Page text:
NextEra Energy (NYSE:NEE) continues to be involved in a ‘building wave’ at both its regulated Florida Power & Light (FPL) subsidiary and its non-utility subsidiaries that are involved in renewable generation, NEE Vice Chairman and CFO Moray Dewhurst told the Barclays conference Sept. 11 in New York.
Such heavy-construction periods can often be pretty costly until the new or updated equipment is placed into service and starts generating revenue, Dewhurst said.
NextEra’s Desert Sunlight project and the Genesis solar project are both expected to be commercially deployed by early 2014. NEE owns 50% of the 550-MW Desert Sunlight project. Genesis is a 250-MW project. Both are located in Riverside County, Calif.
On the regulated front, FPL is upgrading several of its peaking power units in order to comply with tougher NOx standards from the U.S. Environmental Protection Agency (EPA).
FPL will also be the anchor tenant for a new gas pipeline project in Florida being developed by Spectra Energy (NYSE:SE). FPL is seeking to obtain state regulatory approval by the end of 2013. NextEra would invest more than $1bn in the pipeline project.
Sabal Trail Transmission, LLC, a joint venture of Spectra and NextEra, has been awarded a 465-mile interstate natural gas pipeline project by FPL to provide transportation services for the utility’s power generation needs beginning in May 2017. The project was announced in July.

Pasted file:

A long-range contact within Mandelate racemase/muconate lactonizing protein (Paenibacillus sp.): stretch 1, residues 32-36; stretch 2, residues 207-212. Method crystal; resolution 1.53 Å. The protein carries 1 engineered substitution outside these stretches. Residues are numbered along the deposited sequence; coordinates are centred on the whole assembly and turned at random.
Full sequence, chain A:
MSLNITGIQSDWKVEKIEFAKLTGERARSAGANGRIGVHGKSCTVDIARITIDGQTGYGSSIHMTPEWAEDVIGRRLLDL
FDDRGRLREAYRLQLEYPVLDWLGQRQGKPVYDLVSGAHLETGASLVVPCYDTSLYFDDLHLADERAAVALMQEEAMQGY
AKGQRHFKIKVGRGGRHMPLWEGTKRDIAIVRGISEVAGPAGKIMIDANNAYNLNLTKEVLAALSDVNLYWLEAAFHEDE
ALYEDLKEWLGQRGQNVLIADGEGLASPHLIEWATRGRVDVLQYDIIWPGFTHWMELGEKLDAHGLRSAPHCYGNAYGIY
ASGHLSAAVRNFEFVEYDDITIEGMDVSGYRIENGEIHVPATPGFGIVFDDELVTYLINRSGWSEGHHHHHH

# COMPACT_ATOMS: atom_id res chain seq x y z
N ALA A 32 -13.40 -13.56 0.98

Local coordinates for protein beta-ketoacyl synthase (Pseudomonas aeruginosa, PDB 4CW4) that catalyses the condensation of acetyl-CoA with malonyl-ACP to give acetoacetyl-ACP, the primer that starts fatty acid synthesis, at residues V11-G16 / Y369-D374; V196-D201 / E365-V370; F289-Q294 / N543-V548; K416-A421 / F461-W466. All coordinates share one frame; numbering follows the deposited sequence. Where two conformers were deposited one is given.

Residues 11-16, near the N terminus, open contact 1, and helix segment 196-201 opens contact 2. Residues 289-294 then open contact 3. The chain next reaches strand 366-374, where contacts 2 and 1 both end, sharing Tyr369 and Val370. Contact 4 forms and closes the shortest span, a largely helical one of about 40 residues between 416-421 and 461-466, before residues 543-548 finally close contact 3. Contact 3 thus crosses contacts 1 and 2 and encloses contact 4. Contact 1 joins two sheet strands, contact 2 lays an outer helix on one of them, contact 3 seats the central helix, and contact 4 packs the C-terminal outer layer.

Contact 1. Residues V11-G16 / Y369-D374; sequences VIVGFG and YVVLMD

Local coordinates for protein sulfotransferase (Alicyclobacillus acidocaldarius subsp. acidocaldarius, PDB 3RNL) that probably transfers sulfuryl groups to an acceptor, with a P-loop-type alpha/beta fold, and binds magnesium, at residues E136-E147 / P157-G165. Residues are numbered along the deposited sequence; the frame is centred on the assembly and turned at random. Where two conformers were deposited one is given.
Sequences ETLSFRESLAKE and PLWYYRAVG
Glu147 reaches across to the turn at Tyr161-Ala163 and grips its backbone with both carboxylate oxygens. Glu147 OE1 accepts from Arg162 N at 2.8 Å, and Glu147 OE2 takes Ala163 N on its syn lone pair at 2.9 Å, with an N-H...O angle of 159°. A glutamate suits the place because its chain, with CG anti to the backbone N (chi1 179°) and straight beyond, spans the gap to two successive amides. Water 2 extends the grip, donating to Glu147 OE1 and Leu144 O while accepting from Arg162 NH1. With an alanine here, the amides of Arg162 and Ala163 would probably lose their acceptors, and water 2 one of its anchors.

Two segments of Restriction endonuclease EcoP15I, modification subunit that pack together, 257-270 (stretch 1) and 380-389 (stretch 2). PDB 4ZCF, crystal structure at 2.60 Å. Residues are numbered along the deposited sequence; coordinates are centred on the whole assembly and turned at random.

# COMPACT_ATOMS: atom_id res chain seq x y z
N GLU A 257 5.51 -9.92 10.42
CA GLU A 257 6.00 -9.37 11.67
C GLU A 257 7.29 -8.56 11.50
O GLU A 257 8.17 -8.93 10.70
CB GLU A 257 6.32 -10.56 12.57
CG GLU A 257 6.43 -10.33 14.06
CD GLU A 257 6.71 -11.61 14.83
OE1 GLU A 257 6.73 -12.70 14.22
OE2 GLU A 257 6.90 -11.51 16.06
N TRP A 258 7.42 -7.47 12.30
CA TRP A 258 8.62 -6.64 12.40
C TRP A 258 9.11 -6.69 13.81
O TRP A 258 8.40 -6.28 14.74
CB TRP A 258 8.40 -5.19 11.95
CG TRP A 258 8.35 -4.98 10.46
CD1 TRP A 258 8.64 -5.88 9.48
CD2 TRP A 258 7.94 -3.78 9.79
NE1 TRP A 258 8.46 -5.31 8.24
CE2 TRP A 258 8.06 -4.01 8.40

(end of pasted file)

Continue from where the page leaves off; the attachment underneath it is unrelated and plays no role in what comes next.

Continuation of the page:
On the wind power front, Dewhurtst said some of NEE’s wind turbine equipment is not being quite as productive as the company had hoped – although newer wind turbines definitely perform better the older facilities, Dewhurst said.
NextEra is, as a result, refiguring the amount of energy it can expect to receive from certain wind operations, Dewhurst said. Wind gusts in general dipped significantly in August, Dewhurst said.
NextEra Resources expects to bring much new solar and wind generation online in North America over the next several months.
NextEra Energy has nearly 41,000 megawatts of generating capacity, and approximately 15,000 employees in 24 states and Canada. Through its subsidiaries, NextEra Energy generates clean, emissions-free electricity from eight commercial nuclear power units in Florida, New Hampshire, Iowa and Wisconsin.